Ethiopic cEzrā’ēl is not exactly the same as the Arabic cIzrā’īl. Is it possible to

establish a link between these two angels?

A further question then needs to be asked about the use of cEzrā’ēl and its

provenance. Does the Islamic cIzrā’īl have its roots in Ethiopian beliefs that

influenced Islam or vice-versa? Whilst the original Greek Apocalypse of Peter,

usually dated to the early second century CE (Buchholz 1988:412; Detlef and Müller

1991:622; Elliott 193:593 – 598), predates the advent of Islam, the only manuscript of

the Ethiopic text dates to the sixteenth century (Buchholz 1988:418). It is also

generally believed that the text was translated from Greek into Coptic, then into

Arabic, and finally into Ethiopic (Detlef and Müller 1991:622; Bratke 1893:454 -

493). The fact that the name cEzrā’ēl is not used to name the angel of Hell in the

eighth / ninth century Akhmim fragment (cf. Ap. Pt. 7:10 & 9:1 with Akhmim ll. 27 &

33; Detlef and Müller 1991:630 – 631) provides further possible evidence of an

isolated Arabic influence on the Ethiopic Apocalypse of Peter. There are Arabic

versions extant of the Apocalypse of Peter (Mingana 1930a, 1930b & 1931) but these

do not mention the angel cEzrā’ēl / cIzrā’īl and the relationship between these Arabic

versions and the other extant versions of the apocalypse remains complicated (Detlef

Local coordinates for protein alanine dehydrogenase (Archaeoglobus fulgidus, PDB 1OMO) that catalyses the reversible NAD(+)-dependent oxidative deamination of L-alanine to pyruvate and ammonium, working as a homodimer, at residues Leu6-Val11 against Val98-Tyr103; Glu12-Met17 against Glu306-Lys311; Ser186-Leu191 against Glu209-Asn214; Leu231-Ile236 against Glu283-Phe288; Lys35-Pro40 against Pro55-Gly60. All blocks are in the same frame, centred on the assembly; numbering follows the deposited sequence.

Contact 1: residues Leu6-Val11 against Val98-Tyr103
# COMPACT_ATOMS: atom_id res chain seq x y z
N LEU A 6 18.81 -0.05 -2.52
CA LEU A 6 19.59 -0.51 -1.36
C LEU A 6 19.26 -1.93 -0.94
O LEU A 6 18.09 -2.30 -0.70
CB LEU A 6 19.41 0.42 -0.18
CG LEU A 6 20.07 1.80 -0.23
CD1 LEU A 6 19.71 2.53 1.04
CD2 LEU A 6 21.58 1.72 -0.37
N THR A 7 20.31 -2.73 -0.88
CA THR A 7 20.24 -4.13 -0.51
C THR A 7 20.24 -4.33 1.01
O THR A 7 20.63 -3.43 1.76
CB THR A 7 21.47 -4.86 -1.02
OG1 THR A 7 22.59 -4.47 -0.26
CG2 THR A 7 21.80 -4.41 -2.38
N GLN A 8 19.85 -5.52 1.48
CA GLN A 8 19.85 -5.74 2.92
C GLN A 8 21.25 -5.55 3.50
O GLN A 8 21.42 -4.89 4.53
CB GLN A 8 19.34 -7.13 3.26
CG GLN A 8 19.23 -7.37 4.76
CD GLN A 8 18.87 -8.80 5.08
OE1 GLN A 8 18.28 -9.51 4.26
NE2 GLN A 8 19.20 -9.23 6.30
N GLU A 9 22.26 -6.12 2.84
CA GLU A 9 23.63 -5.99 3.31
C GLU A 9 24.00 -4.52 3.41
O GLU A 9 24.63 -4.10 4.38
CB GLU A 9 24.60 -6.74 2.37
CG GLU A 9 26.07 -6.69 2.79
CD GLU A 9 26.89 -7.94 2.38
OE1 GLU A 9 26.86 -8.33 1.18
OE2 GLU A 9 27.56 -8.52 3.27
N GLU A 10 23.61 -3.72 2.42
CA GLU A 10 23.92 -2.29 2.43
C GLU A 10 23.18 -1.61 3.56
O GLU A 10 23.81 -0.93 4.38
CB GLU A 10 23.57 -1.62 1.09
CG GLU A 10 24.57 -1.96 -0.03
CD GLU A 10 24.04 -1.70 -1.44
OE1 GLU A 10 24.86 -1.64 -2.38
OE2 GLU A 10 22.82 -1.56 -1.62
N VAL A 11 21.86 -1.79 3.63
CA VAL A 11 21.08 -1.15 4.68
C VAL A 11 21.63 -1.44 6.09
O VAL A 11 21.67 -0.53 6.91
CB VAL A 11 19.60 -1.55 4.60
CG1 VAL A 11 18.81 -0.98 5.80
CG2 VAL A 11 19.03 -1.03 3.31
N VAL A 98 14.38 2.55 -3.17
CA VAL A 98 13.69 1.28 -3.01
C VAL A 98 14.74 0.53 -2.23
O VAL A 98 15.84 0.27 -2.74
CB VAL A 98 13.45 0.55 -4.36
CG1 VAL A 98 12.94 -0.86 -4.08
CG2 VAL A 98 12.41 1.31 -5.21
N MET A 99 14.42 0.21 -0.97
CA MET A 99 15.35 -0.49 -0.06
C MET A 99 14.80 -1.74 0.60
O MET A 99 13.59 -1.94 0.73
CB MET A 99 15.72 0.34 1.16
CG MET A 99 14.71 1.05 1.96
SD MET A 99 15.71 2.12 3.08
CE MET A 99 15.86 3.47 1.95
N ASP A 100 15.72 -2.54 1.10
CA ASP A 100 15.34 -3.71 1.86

and Müller 1991:622).

Notwithstanding the possibility of some Arabian influence on the text,

external evidence also suggests that the Ethiopic version appears to have a close

resemblance to the original, but lost, Greek text (Detlef and Müller 1991:623 - 624).

Buchholz argues, through an analysis of Chapter 14 and an early Greek fragment that:

‘The original text of the Apocalypse of Peter is closely reflected by the Ethiopic text’

(Buchholz 1988:424). This creates a somewhat paradoxical situation, with some

evidence suggesting an early date for the Ethiopic text and others a later one. More

generally, the name cEzrā’ēl for the Angel of Death does not seem to have taken hold

in Ethiopian literature and folk-religion, as there are no other attestations of the name

in Ethiopic.2 The inclusion of name cEzrā’ēl probably indicates that the Ethiopic text

was written after the advent of Islam, dating to around the eighth century or more

likely, a little later. It is difficult to tell whether the use of the name in the Apocalypse

of Peter was influenced by Judaism or Islam, but the name certainly does not appear

to have been in use before the sixth century, and was not popularised until the coming

of Islam in the eighth century. However, it should be stressed that the use of the name